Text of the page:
Around the corner there is something beautiful

In each of the towns of Langhe Roero and Monferrato there are unexpectedly beautiful places, from the nave of the parish church to the entrance of the castle, a panoramic viewpoint, a private garden, a trail in the vineyards or in the woods, an ancient tree, a statue or an old fresco on a votive pylon. Search, discover or rediscover the small (and great) beautiful things that surround us and then passing them on is in itself an artistic act aimed at community. Create small events to enhance what exists, and invent new reasons for bringing people to a place and the story that it tells. Design thematic exhibitions that add value to the places and that rotate around the artistic and landscape heritage.

Expert inEnvironmental cleaning

Gianni Farinetti


The writer Gianni Farinetti was born in Bra in 1953. Many of his novels are set in the Langhe, the last of which is “Rebus di mezza estate” (Rebus of Midsummer) (Marsilio Pub.). He lives alternately in Turin and Alta Langa.

Suggestion #1

The luxury of silence

True luxury is free. Nowadays luxury conjures up the image of opulent hotels with carpeting in every corner – it has not reached the ceiling yet but it is almost there - or to parades of long limousines liked buses provided with bar, furs draped over the seats and perhaps attractive girls included in the rental cost (or on a smaller scale a roaring SUV possibly with tinted windows, the maximum in chic). What’s more, the pleasure of spending money well is confused with having an uproarious time: blasting music, perhaps most of all, on the beach; discos on the roof of the house, unrestrained joy rides in the aforementioned SUV to the rhythm of the latest hit so as to discover that the maximum of life is to live in the studio of X-Factor. I think instead that the true luxury today is something that many define, shuddering, pure boredom, i.e. the vast pastoral silence into which we plunge spending an afternoon strolling through a vineyard in the countryside. Watching in silence.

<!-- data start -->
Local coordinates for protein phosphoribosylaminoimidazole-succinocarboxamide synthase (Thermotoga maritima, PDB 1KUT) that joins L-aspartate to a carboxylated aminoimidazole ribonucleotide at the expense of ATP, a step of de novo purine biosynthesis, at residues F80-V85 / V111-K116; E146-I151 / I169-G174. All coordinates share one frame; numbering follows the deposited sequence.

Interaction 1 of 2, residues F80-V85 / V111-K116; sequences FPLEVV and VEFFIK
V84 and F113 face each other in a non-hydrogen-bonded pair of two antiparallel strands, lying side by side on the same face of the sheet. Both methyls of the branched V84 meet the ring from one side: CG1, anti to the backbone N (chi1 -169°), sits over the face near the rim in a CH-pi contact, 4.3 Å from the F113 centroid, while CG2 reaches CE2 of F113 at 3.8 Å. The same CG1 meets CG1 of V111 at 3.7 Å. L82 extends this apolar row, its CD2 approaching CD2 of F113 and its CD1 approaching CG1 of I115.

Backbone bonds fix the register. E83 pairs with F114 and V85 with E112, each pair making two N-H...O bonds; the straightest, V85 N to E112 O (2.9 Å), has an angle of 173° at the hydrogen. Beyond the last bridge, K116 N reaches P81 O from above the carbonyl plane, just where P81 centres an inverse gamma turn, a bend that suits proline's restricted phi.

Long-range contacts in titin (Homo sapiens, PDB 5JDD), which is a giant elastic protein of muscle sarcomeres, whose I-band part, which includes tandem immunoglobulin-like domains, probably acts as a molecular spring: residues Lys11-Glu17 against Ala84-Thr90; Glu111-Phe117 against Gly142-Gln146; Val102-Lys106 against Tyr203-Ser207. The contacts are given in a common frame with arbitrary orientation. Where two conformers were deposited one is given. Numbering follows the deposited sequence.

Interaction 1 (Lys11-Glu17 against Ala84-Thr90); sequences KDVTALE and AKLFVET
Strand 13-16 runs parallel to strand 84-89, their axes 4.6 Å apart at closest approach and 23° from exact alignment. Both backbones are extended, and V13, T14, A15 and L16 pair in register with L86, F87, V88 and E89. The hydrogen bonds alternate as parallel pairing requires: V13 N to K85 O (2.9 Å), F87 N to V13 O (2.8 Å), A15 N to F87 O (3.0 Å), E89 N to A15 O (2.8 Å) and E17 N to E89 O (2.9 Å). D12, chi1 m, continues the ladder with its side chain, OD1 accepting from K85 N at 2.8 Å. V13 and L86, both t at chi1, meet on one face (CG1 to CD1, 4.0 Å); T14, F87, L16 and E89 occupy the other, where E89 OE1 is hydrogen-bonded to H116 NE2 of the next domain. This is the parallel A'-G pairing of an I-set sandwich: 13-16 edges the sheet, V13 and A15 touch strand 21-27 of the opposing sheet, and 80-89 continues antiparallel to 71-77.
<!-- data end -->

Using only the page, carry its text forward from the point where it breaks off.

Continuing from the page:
Expert inRestoration and enhancement

Carlo Tosco


Historian of architecture and landscape, he is a professor at the Polytechnic of Turin and director of the Specialist School of architectural and landscape assets.

Suggestion #1

Development as integration of values

Development is an activity applied to cultural heritage with a view to promoting an asset and making it more accessible to the general public. All development operations should be carried out as an integrated project, where the various components of the asset (its territorial location, specific features, symbolic meanings, tactile substance and rapport with the landscape) are considered jointly to arrive more easily at its correct use. The most innovative projects therefore are not limited to a timely safeguard operation but aim to strengthen the communicative skills of the asset in order to initiate a virtuous dialogue between the values lodged in the material object and the local community which preserves and promotes its heritage.